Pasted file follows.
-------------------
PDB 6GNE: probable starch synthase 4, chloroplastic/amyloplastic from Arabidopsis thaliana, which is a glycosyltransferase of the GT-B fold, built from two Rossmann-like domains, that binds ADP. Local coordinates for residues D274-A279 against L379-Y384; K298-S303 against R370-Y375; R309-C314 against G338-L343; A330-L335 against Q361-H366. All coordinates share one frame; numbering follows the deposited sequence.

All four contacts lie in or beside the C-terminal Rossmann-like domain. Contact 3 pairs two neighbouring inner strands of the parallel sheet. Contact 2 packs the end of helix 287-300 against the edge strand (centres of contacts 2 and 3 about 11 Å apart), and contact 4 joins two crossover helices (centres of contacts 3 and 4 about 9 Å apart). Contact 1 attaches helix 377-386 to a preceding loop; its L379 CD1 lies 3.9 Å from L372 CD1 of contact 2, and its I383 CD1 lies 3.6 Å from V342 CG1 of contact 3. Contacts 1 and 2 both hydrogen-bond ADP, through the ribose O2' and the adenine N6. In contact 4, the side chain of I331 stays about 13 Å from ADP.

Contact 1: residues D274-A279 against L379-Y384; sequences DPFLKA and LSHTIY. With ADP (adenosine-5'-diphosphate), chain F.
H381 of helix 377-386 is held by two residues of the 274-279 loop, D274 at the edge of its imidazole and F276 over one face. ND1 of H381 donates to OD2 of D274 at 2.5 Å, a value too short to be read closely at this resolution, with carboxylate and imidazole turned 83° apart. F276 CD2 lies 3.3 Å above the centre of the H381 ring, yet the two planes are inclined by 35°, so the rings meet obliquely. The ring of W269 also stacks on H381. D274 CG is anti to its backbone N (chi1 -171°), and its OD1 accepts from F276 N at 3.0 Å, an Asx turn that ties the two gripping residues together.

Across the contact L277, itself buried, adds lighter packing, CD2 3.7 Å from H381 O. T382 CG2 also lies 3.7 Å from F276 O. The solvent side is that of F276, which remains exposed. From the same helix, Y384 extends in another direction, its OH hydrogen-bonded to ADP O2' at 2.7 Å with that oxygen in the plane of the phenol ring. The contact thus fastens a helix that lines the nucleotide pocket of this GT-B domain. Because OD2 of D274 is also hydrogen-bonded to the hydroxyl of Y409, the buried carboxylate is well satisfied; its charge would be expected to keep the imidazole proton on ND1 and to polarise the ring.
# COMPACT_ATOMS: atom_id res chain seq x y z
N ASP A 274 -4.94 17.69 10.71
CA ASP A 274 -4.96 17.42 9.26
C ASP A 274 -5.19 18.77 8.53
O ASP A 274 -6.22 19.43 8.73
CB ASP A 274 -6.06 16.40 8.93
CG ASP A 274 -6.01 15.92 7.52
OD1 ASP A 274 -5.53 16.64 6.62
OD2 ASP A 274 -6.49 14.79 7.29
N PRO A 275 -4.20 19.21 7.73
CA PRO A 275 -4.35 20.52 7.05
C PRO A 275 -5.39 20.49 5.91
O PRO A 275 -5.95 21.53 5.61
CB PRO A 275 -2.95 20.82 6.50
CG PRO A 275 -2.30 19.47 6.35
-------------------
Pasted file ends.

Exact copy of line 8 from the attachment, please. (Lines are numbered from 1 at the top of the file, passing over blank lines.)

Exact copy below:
CA ASP A 274 -4.96 17.42 9.26